Reviewed by Xenia Sanut
Every person’s idea of heaven is different, which makes finding it a difficult task. We often search for heaven far from our homes and away from all that is familiar to us. However, in a world that is overrun with feelings of anxiety and paranoia, heaven seems even further from our reach. So, is there a paradise that frees us from the problems of our daily lives? And how do we get to it?
Palestinian director and screenwriter, Elia Suleiman, explores heaven and home in his newest comedy, It Must Be Heaven. Suleiman not only directed and wrote the film, but also stars in it as himself, playing a director trying to leave the problems of Palestine behind by moving abroad and taking his newest screenplay with him. As he tries to find someone willing to produce his film, he encounters problems as strange and complex as the ones back in his homeland. It Must Be Heaven is the first film that Suleiman has taken out of Palestine and into the greater world. While it does not directly examine the Israeli-Palestinian conflict like his previous films, the themes of violence, peace and identity are still explored, and are portrayed in a way that is surreal and obscure without compromising its message.
What stands out about It Must Be Heaven is how it uses bizarre situational comedy to highlight the absurdities of the world we live in. From New Yorkers carrying heavy-duty weapons and straps of ammunition, to cleaners using brooms and tin cans to play golf on the empty streets of Paris, the reality that exists in the film is a hyper-realised version of our own. It is a world where militarisation is enforced to keep the peace, and it is a peace that can only be kept through the oppression of others. Suleiman’s films have previously explored the threat of conflict at a close range, but what It Must Be Heaven does differently is that it examines what conflict does to those who leave it, how it affects your identity, and your idea of home.
Following the same thematic wavelength, the film’s choice of cinematography and Suleiman’s practically mute main character give It Must Be Heaven an observational but also confused feeling. The situations that Suleiman’s character finds himself in are frequently viewed through long takes, staged within a single frame. It gives Suleiman and the viewer the impression that they are watching a strange performance, always uncertain how it will play out. And those outcomes are often peculiar, with Suleiman’s character becoming increasingly confused and confounded by the cities he visits, slowly realising that they are not the symbols of freedom he believed them to be, and that a contradictory reality lies underneath. One example of this is when Suleiman moves to an empty Paris and sees a long procession of soldiers on horseback. They look majestic in their ceremonial uniforms, a symbol of France’s military might, but that is until we see a tiny street-sweeper appearing a few steps behind them, picking up the excrement that the horses leave behind. What It Must Be Heaven does nicely is that it gets us to laugh at ourselves, observe the mess that we have created and admit that this is not the opportunistic and inclusive heaven that we imagined our world would be.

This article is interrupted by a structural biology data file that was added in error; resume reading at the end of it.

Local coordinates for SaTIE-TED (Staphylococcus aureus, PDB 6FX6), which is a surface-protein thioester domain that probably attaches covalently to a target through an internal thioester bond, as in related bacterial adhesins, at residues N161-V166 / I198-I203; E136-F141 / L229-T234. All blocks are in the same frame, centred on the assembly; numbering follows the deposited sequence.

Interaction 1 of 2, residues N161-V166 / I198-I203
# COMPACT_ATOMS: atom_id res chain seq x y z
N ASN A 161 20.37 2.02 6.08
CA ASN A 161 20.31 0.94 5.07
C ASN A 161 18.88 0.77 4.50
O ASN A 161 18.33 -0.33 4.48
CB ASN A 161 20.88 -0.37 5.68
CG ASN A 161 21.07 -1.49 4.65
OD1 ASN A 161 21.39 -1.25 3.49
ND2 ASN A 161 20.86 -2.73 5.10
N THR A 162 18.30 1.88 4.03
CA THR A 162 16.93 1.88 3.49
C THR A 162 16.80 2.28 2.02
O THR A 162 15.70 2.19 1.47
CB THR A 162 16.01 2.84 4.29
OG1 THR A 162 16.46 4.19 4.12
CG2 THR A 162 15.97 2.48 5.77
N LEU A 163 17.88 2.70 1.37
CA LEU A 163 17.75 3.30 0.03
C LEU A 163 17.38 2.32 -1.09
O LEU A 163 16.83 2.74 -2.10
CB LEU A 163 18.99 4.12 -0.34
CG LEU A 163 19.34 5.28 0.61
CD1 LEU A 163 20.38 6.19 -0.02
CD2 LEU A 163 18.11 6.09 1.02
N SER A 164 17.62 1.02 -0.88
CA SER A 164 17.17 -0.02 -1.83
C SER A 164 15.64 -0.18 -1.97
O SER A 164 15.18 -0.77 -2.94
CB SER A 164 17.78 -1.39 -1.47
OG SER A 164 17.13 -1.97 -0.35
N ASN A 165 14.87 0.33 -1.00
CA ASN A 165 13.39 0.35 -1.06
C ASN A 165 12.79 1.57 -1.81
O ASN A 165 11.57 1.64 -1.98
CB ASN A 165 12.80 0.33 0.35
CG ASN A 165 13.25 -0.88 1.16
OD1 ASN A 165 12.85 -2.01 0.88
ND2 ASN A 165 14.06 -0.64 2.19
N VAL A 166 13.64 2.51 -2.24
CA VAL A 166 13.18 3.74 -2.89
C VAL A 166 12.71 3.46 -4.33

This film is not only a comedic take on the state of our world, but also a form of encouragement. It wants us to look at how absurd our reality is and to consider the possibility that the gags we see are not too far from the hard truth. With humour and with grace, It Must Be Heaven shows that chaos and conflict will be there to greet you no matter where you go, but for now, finding hope and love in that confusion is as close as we may get to achieving heaven on Earth.